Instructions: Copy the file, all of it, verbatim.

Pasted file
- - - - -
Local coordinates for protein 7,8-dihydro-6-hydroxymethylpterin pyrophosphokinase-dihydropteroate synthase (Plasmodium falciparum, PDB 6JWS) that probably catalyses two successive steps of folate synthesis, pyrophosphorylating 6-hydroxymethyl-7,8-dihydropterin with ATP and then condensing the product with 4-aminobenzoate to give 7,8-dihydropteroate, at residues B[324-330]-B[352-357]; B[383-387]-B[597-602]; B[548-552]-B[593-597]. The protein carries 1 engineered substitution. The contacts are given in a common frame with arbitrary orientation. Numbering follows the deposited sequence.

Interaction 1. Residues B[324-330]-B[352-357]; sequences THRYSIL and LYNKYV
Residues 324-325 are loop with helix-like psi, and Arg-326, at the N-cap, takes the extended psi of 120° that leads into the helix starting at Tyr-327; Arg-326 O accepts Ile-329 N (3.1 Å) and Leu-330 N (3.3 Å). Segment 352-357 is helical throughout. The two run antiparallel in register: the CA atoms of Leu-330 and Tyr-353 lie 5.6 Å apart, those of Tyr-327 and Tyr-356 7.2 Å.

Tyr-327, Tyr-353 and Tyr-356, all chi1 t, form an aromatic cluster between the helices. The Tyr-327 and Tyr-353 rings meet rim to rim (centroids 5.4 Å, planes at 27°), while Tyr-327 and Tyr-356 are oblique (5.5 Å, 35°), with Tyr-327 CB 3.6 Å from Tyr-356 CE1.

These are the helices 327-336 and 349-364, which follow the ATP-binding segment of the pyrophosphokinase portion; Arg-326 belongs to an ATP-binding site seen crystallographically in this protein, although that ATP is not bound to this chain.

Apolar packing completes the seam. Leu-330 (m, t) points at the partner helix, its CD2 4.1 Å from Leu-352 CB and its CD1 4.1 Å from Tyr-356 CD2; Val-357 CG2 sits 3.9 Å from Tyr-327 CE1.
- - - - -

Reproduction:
Local coordinates for protein 7,8-dihydro-6-hydroxymethylpterin pyrophosphokinase-dihydropteroate synthase (Plasmodium falciparum, PDB 6JWS) that probably catalyses two successive steps of folate synthesis, pyrophosphorylating 6-hydroxymethyl-7,8-dihydropterin with ATP and then condensing the product with 4-aminobenzoate to give 7,8-dihydropteroate, at residues B[324-330]-B[352-357]; B[383-387]-B[597-602]; B[548-552]-B[593-597]. The protein carries 1 engineered substitution. The contacts are given in a common frame with arbitrary orientation. Numbering follows the deposited sequence.

Interaction 1. Residues B[324-330]-B[352-357]; sequences THRYSIL and LYNKYV
Residues 324-325 are loop with helix-like psi, and Arg-326, at the N-cap, takes the extended psi of 120° that leads into the helix starting at Tyr-327; Arg-326 O accepts Ile-329 N (3.1 Å) and Leu-330 N (3.3 Å). Segment 352-357 is helical throughout. The two run antiparallel in register: the CA atoms of Leu-330 and Tyr-353 lie 5.6 Å apart, those of Tyr-327 and Tyr-356 7.2 Å.

Tyr-327, Tyr-353 and Tyr-356, all chi1 t, form an aromatic cluster between the helices. The Tyr-327 and Tyr-353 rings meet rim to rim (centroids 5.4 Å, planes at 27°), while Tyr-327 and Tyr-356 are oblique (5.5 Å, 35°), with Tyr-327 CB 3.6 Å from Tyr-356 CE1.

These are the helices 327-336 and 349-364, which follow the ATP-binding segment of the pyrophosphokinase portion; Arg-326 belongs to an ATP-binding site seen crystallographically in this protein, although that ATP is not bound to this chain.

Apolar packing completes the seam. Leu-330 (m, t) points at the partner helix, its CD2 4.1 Å from Leu-352 CB and its CD1 4.1 Å from Tyr-356 CD2; Val-357 CG2 sits 3.9 Å from Tyr-327 CE1.